I have a collection $X$ of 10 million $(x,y,z)$ 3-tuples, where $x$, $y$, and $z$ are all numbers between 0 and 1. The distribution of $x$, $y$, and $z$ values are complex, and the distributions of $x$ vs. $y$ vs. $z$ are not independent.

I want to find some function $f$ that maps each $(x,y,z)$ pair to another $n$-tuple (I don't care about the final arity, let's assume mapping 3-tuples to 3-tuples for now) such that:

  1. $|f(x_i) - f(x_j)| + |f(y_i) - f(y_j)| + |f(z_i) - f(z_j)|$ is a valid distance metric according to the usual rules on any pair of 3-tuples $(x_i, y_i, z_i)$ and $(x_j, y_j, z_j)$

  2. When I take the distribution of the 10 million pairs $\{f(x)\}_{x\in X}$, it is as close as possible to Uniform(0,1) x Uniform(0,1) x Uniform(0,1).

How would I go about this? The closest thing I can think of is a variational autoencoder, but I don't know if that maintains distance properties, and results in a normal and not uniform distribution.

(I don't even know what tags this would fit under - suggestions in comments are welcome!)

  • 1
    $\begingroup$ Your question doesn't typecheck. What is the type signature of $f$? In one sentence you say it maps a 3-tuple to another 3-tuple, i.e., $f:\mathbb{R}^3 \to \mathbb{R}^3$. However when you write $|f(x_i)-f(x_j)|$, that seems to imply that it maps a real number to a real number, i.e., $f:\mathbb{R} \to \mathbb{R}$. So, I am confused about what you are looking for. $\endgroup$ – D.W. Oct 6 '18 at 3:43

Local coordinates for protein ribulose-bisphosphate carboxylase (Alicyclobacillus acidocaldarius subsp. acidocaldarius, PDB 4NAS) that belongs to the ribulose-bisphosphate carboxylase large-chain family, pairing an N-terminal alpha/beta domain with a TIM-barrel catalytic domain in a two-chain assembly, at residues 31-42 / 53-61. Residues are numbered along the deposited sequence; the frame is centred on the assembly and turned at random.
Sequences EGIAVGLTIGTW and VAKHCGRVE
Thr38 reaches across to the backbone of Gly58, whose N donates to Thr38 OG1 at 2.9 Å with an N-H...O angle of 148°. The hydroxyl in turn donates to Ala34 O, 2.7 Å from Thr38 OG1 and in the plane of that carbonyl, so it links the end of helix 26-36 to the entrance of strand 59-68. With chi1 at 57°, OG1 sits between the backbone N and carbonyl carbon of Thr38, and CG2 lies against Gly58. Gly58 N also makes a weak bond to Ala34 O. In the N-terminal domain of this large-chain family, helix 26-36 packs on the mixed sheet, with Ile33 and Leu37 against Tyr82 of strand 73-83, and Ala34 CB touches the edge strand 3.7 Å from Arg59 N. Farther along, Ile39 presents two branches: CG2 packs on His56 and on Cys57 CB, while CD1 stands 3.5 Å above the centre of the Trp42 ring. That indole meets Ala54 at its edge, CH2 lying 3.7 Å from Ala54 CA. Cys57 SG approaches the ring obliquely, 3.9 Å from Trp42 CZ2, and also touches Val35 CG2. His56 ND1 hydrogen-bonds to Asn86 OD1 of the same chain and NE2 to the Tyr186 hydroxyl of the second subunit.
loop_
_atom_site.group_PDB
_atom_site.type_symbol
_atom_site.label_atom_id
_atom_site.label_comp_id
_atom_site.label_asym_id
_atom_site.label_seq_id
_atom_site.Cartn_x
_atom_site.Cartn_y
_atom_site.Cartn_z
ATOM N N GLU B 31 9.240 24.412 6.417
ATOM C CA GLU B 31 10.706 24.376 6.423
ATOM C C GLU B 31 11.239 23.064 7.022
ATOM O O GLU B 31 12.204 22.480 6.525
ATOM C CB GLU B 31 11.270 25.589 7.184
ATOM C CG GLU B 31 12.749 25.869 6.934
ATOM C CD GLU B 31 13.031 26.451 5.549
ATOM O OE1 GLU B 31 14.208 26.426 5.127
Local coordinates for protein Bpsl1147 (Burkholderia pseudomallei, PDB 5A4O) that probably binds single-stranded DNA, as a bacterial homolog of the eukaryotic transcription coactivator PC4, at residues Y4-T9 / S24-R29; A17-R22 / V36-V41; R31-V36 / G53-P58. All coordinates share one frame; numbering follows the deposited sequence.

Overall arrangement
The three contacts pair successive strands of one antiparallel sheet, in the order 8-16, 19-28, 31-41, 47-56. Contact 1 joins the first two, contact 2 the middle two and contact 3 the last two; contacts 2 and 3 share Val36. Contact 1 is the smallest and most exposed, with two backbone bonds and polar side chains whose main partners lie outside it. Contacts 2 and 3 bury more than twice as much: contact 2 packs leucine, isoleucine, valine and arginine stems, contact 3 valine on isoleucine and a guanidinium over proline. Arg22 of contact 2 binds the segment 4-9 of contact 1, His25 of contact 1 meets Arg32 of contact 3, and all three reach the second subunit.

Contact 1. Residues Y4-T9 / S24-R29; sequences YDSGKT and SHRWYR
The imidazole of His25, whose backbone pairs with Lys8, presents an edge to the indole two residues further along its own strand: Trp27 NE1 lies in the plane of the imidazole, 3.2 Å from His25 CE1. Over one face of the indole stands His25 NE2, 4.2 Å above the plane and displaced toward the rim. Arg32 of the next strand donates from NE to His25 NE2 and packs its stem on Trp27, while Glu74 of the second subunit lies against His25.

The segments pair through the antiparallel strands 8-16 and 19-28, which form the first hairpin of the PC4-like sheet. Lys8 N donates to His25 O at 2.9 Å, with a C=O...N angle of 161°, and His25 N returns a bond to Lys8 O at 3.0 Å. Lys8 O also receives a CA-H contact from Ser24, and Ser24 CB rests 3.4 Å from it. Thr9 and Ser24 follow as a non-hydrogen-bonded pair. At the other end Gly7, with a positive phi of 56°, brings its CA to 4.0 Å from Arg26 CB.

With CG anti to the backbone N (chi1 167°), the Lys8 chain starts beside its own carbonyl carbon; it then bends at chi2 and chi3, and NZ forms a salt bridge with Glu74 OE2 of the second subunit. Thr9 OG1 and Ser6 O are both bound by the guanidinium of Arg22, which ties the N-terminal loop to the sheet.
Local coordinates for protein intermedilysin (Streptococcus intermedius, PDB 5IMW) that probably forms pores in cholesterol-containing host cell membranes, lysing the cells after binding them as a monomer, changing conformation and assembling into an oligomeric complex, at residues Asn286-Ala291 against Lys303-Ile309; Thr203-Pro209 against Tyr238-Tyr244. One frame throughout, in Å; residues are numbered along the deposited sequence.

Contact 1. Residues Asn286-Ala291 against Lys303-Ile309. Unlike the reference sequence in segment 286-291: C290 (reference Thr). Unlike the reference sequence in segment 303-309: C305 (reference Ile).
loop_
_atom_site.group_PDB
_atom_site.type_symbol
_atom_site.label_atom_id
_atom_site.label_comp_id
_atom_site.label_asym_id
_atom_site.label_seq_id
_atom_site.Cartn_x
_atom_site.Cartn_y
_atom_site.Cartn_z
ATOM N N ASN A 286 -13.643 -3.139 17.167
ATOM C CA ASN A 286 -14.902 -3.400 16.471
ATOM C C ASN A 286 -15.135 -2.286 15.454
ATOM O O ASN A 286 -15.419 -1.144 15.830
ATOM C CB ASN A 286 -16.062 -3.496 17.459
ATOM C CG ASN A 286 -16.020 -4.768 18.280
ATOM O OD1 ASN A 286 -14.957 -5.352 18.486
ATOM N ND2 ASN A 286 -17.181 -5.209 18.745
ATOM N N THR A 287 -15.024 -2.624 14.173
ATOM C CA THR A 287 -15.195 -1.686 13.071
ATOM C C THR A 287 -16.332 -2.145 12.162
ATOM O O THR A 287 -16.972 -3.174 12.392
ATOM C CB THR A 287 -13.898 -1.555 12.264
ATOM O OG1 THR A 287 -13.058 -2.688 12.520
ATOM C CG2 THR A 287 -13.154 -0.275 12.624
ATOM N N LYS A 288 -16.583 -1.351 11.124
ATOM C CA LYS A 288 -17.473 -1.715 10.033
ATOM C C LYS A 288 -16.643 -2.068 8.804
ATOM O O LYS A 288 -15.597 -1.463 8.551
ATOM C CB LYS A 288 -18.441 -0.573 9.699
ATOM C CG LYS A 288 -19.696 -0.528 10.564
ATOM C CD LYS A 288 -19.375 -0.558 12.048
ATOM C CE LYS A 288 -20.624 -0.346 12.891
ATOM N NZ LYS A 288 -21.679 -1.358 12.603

• $\begingroup$ As for your first requirement, if you mean $f:\mathbb{R} \to \mathbb{R}$, then every function $f$ meets the first requirement (i.e., that expression will always form a valid distance metric). $\endgroup$ – D.W. Oct 6 '18 at 3:45
  • $\begingroup$ You mention pairs in multiple places. Do you mean 3-tuples? I don't see any pairs anywhere. Also, what does $f(x)$ mean for $x \in X$? Do you mean $f(x,y,z)$ for $(x,y,z) \in X$? But then is that a 3-tuple or a real number? I find it confusing to use $x$ in one place to refer to a real number and in another place to refer to a 3-tuple. Can you edit your question to correct these points? $\endgroup$ – D.W. Oct 6 '18 at 3:45
  • $\begingroup$ For your second requirement, how do you propose to measure "close"? By what measure? Note that it might not be possible to get close: for example, if all of the $x$-values are 0 and all of the $y$-values are 1, you can't get close to uniform. $\endgroup$ – D.W. Oct 6 '18 at 3:48

Your Answer

By clicking "Post Your Answer", you acknowledge that you have read our updated terms of service, privacy policy and cookie policy, and that your continued use of the website is subject to these policies.

Browse other questions tagged or ask your own question.